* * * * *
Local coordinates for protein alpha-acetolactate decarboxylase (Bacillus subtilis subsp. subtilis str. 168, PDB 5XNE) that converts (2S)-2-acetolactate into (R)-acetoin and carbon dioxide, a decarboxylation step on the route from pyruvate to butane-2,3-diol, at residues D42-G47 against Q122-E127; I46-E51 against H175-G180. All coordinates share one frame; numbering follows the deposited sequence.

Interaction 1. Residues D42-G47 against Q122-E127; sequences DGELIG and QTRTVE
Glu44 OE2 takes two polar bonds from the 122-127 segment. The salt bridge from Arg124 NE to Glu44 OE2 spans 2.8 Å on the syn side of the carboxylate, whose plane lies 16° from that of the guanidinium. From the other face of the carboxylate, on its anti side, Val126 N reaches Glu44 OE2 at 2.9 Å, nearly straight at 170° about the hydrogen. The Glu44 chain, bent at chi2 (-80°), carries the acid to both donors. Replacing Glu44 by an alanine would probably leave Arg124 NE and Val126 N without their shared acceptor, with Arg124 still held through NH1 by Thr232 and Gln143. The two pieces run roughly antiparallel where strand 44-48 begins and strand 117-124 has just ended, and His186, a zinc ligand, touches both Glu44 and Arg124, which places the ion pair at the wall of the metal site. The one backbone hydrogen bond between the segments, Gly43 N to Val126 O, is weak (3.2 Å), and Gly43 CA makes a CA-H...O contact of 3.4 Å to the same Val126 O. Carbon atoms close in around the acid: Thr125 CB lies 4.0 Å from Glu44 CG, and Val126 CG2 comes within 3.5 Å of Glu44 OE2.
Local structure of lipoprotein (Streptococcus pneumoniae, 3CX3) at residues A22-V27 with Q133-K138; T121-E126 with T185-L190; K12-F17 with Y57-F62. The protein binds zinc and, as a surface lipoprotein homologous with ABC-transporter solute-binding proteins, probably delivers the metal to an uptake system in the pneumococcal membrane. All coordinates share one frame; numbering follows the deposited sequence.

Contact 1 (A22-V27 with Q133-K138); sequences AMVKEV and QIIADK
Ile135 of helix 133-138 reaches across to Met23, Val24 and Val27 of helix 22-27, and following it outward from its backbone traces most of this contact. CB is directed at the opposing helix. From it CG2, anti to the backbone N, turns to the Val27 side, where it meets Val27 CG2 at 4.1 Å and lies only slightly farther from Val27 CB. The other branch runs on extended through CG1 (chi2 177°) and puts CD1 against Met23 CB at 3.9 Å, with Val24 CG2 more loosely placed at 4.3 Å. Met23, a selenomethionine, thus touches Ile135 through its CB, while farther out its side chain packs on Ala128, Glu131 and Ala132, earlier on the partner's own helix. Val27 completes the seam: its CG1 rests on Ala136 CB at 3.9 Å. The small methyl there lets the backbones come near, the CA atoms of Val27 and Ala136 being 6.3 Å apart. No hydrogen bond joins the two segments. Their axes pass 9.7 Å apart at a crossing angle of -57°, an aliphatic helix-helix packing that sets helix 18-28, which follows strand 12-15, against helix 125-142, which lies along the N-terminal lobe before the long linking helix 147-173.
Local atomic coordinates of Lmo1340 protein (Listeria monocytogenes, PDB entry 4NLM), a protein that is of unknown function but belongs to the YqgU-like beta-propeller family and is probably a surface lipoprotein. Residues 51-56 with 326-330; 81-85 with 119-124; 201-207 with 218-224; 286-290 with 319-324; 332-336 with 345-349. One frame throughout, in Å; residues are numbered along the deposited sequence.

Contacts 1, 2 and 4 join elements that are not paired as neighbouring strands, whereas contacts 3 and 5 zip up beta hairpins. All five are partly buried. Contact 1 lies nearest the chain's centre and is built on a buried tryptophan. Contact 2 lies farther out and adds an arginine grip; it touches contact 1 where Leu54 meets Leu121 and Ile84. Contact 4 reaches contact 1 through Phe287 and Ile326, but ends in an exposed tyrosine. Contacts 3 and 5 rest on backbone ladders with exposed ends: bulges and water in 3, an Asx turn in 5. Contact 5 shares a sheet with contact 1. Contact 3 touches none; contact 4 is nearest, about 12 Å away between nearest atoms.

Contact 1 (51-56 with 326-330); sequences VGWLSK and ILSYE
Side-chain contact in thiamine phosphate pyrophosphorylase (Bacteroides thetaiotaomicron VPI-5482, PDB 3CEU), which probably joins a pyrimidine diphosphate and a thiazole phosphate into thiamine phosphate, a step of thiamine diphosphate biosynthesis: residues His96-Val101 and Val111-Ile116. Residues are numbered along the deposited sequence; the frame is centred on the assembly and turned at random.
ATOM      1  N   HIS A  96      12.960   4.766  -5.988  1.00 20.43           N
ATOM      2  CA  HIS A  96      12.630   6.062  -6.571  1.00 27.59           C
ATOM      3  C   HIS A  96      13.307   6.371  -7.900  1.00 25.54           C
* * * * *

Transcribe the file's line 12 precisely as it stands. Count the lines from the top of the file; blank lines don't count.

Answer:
ATOM      2  CA  HIS A  96      12.630   6.062  -6.571  1.00 27.59           C